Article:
How to Spot an Aging Idealist

Diana (r) with her sister Patty, the Aging Idealist

This blog is the final in our series detailing each of six distinct meat consumer segments from our recent Meat Consumer Segmentation research.

My sister and I have always been very different. She likes the heat, I like the cold. She likes spicy foods, I like sweet foods. So after learning that I am a Wavering Budgeteer, I was curious to see what category she fell into.

Turns out my sister is an Aging Idealist. They make up 13% of the meat-eating consumer population. While Patty enjoys a good deal as well as the next person, it’s not the only criterion for purchases and can get tossed right out the window if she really wants it. (I will forfeit a much wanted item for cost – her, never!) If she knows the meat is a product of the United States and the brand cares about sustainability, she will purchase it regardless of price.

Patty works as a logistics coordinator for an international machine tool company and therefore is an organized person. She prepares her food list before she leaves the house, but once at the store the list gets ignored if she finds meat that is free from additives and offered in smaller portions, as she is constantly dieting and trying to have a healthier lifestyle. Truth be told, she is also not a big fan of leftovers. (I love leftovers.)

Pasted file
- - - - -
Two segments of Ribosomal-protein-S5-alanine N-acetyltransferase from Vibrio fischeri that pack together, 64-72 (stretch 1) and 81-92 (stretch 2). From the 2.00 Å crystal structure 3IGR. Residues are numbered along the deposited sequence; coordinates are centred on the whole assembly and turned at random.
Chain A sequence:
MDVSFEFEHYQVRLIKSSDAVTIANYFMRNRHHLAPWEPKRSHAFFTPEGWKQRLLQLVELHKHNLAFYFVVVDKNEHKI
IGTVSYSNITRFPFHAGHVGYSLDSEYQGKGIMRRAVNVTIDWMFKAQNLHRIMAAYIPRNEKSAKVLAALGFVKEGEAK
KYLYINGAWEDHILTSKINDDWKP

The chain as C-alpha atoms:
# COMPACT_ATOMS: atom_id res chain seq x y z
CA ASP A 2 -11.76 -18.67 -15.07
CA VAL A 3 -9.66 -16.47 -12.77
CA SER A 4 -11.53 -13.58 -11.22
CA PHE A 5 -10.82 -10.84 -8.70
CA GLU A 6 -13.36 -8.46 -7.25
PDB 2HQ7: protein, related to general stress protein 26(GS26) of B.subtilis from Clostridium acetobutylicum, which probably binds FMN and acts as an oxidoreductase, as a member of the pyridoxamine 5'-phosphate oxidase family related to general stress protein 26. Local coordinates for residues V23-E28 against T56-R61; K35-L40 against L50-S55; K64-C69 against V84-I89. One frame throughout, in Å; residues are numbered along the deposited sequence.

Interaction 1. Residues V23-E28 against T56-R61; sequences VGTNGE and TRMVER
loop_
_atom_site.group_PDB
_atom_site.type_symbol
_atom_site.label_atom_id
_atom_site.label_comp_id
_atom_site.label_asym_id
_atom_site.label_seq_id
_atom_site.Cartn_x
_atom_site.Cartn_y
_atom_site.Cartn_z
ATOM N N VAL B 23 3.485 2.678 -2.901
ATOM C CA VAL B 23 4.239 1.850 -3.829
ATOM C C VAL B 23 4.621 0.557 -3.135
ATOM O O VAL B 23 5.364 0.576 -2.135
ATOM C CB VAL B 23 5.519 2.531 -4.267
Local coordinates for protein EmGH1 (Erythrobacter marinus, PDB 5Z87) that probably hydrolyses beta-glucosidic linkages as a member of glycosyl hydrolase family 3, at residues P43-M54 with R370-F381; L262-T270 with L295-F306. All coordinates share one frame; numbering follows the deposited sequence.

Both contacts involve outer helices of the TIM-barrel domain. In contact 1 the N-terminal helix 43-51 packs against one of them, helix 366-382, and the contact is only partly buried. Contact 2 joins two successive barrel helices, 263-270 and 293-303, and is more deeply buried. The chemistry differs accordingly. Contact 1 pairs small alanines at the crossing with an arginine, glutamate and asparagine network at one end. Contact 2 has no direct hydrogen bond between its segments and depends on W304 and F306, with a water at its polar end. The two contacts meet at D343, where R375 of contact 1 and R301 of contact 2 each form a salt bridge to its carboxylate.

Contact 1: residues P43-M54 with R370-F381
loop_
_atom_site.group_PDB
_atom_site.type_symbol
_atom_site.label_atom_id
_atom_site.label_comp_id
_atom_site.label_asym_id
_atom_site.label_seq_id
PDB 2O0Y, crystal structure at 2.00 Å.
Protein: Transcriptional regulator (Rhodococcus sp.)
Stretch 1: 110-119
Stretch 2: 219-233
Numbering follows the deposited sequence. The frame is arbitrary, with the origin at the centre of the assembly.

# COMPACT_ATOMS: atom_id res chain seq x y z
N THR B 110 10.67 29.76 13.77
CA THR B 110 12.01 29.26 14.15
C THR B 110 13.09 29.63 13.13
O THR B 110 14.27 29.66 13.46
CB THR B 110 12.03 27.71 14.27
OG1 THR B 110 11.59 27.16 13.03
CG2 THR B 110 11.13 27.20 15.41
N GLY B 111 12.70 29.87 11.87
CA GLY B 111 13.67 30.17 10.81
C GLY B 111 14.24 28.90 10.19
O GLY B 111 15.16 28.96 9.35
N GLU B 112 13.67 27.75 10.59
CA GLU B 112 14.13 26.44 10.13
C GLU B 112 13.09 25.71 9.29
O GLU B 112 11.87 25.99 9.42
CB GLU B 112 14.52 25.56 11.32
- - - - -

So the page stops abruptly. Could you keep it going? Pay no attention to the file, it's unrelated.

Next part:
She is educated and understands what goes into getting the meat from the farm to her plate. She will buy only meat that is humanely raised and preferably grass-fed. She appreciates a store that offers organic and USDA certified meat so a retailer that carries both of those is more likely to get her business. As with 71% of the Aging Idealists segment, she averages about one grocery shopping trip per month so the supermarket she chooses as her primary store will receive a nice basket ring. (Again, unlike me who will go to multiple stores to save money.)

Like with most Aging Idealists who are loyal to a cause, one of the ways to reach Patty is to provide information on the source of the meat as well as nutritional details. It is best to do this before she reaches the store so advertisements in the local paper or the store website will help direct her to the store containing the meat she knows was raised true to her beliefs. And once she chooses that store, she remains loyal.

We may be different in our spending habits but we both love our meat!

Comments

  1. Sharon Reynolds says:

    Well-written blog! Your Fordham professors would be proud.

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